After Effects

With After Effects you can save your project in a text-based XML format or Save a Copy As CS5.5, again with the caveat that new functionality in CS6 won’t transfer down. Going the other way, there are some tricks to follow to help your older project import and work in the newer release.

If you want a more automated way to export for older AE releases going back to CS3, the third-party Open Sesame plug-in may be another option.


For Audition, it’s a similar story – standard audio file formats like WAV, MP3, AIFF, etc. are fully compatible across applications, and it’s possible to import sessions from older versions particularly as XML files, but saving your multitrack session file in an older format would lose some of your mix. For migrating and bringing up files from Audition 3, there’s a very helpful conversion utility.


Best Practices

Once you open your older document in the newer product version, or vice versa, the program will want to change and convert your data to its native format. So the best thing to do after importing your project is to immediately “Save As…” and rename it to a new file. This way, in case anything goes wrong or if you ever want to import it again, you will still have your original document authored in the other version, as well as your new document that you can continue to develop and make changes to.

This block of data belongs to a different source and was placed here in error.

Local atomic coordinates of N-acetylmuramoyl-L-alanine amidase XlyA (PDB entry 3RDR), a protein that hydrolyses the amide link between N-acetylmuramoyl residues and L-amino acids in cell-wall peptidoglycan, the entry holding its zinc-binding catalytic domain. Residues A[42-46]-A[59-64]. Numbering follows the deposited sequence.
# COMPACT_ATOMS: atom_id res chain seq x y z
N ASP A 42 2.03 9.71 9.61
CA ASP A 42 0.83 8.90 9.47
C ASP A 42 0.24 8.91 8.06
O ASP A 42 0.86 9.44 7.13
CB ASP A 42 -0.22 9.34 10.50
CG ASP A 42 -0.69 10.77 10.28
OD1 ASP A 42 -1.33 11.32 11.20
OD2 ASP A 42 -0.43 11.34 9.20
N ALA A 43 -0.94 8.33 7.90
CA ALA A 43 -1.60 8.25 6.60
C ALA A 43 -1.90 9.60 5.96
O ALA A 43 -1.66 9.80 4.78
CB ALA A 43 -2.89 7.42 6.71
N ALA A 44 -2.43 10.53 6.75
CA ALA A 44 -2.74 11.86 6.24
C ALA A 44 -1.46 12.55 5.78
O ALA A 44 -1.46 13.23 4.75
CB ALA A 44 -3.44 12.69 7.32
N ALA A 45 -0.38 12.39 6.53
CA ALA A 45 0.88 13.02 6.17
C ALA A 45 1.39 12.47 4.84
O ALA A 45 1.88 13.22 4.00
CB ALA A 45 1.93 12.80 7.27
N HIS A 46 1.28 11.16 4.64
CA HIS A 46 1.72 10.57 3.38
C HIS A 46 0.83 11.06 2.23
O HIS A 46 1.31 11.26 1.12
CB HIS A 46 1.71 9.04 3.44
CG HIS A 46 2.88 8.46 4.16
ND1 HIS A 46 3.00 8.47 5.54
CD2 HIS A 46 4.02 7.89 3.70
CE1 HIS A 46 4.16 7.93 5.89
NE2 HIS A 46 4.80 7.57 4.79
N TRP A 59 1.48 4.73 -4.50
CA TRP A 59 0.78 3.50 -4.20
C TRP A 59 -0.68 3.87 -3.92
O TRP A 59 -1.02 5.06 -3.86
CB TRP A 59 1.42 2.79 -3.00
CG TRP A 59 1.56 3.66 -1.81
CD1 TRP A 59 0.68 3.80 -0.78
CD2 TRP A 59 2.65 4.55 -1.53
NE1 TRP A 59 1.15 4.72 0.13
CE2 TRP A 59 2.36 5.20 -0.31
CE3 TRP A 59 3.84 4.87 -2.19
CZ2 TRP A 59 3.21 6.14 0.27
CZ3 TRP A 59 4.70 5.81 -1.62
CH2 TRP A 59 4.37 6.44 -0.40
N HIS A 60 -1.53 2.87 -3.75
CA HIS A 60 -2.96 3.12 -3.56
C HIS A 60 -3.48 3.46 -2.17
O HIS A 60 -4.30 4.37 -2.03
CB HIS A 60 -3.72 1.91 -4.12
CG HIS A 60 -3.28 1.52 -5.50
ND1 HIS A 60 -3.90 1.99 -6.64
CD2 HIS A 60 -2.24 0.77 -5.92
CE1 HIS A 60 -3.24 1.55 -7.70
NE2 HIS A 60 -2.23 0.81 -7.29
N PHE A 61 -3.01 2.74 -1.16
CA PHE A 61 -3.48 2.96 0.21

The same would apply for when you go the other way and save back a copy to a legacy file format from a newer release – use “Save As…” to make sure you preserve your original.

If you’ve been thinking of upgrading your software to make life easier, keep in mind that Adobe is still offering a worldwide discount of 40% off upgrades to the Creative Cloud to existing owners of any Creative Suite product from CS3, CS4, CS5, CS5.5, or CS6.

Special: Legally download dozens of free Adobe books for a limited time!

Having Multiple Versions on the Same Computer

How to Fix Adobe CS6 File Associations

When installing any new Adobe release including Creative Suite 6, the older version(s) on your computer will not ever be uninstalled, removed, or written over. That is because people often find it helpful to continue to have access to the previous release while getting up to speed with the new one, plus as mentioned above, having those prior versions can sometimes be useful in managing older files.